Mark Sapir has been the head honcho for etopps for about two years now. He is originally from New Mexico, went to business school at NYU and worked in marketing at Kraft Foods for 8 years before being hired by Topps.
This is a transcription of a telephone interview that occurred earlier today.
EIHM:How is the state of etopps right now?
MS: I think it's in a good place. The card quality is great. The games have better value. Membership is growing. Our challenges are to get better, have better customer service, manage print runs and continue to improve the core. Our product has demand on the secondary market. The endgame is to make sure the platform is sustainable, not just to make money.
EIMH: What needs improvement besides improving the core?
MS: Increasing the membership. At first I wasn't confident new members would stay. Thanks to a better product and the newer sets such as Allen & Ginter and the Mickey Mantle collection, we've brought in newer collectors.
EIMH: Will there be more advertising for etopps to get new members?
MS: Yes, now that I'm confident that new members will stay with etopps, it seems worth the investment.
EIMH: I like how McFarlane covers a lot of different genres. Have you considered expanding etopps to cover movies such as Star Wars for example?
MS: I would only do it if it complemented etopps.
EIMH: How has Michael Eisner influenced etopps?
MS: He hasn't directly but he has a lot of ideas and considers etopps an amazing platform.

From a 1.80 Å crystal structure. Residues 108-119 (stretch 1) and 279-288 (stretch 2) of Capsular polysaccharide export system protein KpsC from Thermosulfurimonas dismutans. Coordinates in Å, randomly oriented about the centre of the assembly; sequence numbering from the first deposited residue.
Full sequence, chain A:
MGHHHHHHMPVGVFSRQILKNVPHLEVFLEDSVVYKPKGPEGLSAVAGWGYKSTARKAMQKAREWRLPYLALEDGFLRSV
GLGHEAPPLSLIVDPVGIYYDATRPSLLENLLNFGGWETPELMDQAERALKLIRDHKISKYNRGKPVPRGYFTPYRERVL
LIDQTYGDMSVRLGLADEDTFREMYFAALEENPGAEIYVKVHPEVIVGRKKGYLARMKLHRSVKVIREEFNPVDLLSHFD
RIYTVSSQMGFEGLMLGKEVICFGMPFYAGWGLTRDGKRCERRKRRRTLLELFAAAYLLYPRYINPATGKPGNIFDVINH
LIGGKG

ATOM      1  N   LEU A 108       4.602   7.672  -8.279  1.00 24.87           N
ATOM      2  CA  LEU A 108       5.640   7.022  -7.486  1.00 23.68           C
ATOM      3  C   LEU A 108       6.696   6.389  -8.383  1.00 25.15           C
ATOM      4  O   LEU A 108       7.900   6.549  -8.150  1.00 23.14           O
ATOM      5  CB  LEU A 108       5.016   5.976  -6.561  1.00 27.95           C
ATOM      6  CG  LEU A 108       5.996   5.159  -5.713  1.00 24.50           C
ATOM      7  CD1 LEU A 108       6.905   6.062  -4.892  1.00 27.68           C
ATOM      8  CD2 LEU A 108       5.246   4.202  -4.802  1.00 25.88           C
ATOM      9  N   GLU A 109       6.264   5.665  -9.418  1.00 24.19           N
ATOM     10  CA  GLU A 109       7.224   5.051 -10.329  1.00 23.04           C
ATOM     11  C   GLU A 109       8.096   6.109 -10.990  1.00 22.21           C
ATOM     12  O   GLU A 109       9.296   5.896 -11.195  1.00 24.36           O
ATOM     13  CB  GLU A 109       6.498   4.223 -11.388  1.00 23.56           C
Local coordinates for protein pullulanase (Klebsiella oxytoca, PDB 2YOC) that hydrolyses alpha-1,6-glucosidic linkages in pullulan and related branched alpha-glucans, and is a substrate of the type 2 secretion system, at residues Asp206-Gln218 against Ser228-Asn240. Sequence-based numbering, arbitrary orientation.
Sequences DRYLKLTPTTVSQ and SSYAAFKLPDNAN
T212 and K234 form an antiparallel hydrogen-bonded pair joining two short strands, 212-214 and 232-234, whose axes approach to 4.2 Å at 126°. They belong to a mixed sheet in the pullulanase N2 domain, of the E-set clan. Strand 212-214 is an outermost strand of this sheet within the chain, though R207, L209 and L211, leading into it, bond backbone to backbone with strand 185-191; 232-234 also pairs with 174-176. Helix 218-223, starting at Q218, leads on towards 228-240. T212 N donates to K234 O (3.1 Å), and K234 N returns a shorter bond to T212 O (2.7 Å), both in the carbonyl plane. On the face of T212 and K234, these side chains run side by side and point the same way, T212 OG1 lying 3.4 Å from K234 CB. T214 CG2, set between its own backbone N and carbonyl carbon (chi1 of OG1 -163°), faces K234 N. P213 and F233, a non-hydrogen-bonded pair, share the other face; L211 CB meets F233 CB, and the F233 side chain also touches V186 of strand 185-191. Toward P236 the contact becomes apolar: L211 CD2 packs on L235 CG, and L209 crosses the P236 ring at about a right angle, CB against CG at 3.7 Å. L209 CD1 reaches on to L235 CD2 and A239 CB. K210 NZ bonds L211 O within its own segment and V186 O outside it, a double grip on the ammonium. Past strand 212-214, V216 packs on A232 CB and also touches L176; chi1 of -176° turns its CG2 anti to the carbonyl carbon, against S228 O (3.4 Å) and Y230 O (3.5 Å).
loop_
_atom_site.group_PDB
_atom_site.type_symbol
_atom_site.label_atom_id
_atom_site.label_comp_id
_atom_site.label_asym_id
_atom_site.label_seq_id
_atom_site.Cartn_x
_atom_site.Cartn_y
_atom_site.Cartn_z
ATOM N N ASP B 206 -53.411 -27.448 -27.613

Incidentally, last week Topps hired a new Chief Digital Officer who came from NBA.com which has the reputation of being one of the best sports website.
EIMH: Are we done for now with baseball autographs with Jose Reyes?
MS: No. In fact, we are getting the second batch of 2008 baseball in-hands soon and when they become available we will be going after players to sign these cards, getting all of the good rookies.
EIMH: Will these be offered soon?
MS: I'm not sure. By the time we got last year's rookies signed, we were already in the football season and it doesn't make sense to offer baseball autographs during football. But if we can get any of these rookies to sign before football, we will try to offer them.
When it comes to those who get shut-out from autographs, we can either raise the price, offer more quantity or don't do any at all. But I think people like the autograph program and we'd rather have as many players as possible with a maximum quantity of 100. Obviously, I would rather see shut-outs than lost revenue and it's hard to predict what will sell out. It probably was a mistake to allow up to 3 Prince Fielder autographs per account rather than 1.
EIMH: Would you consider raising print runs on base cards considering the response you have received from those who complain about getting shut-out?
MS: We are always evaluating and adjusting print-run and price. I think right now the platform is in a good place. We'd rather have shut-outs vs. flood the market. It's not the worst thing in the world and it helps the secondary market.
Look at it this way, the ones who complained about the unlimited quantity print run [Ian Kennedy] also complained about getting shut-out.
EIMH: What are the challenges etopps faces besides improving its core and better customer service?
MS: Plenty of things: getting players, getting cards printed that are of high quality, getting images available at IPO--not once did we offer a card this baseball season that had the words "image coming soon" rather than the player's picture. We're continuing each week to stop multi-port owners so everyone gets a shot at IPOs.
EIHM: Is there anything new that will be announced at the econ next month?
MS: Yes, there will be an announcement about a new secondary market partnership to buy, sell and trade etopps cards that I think people are going to like.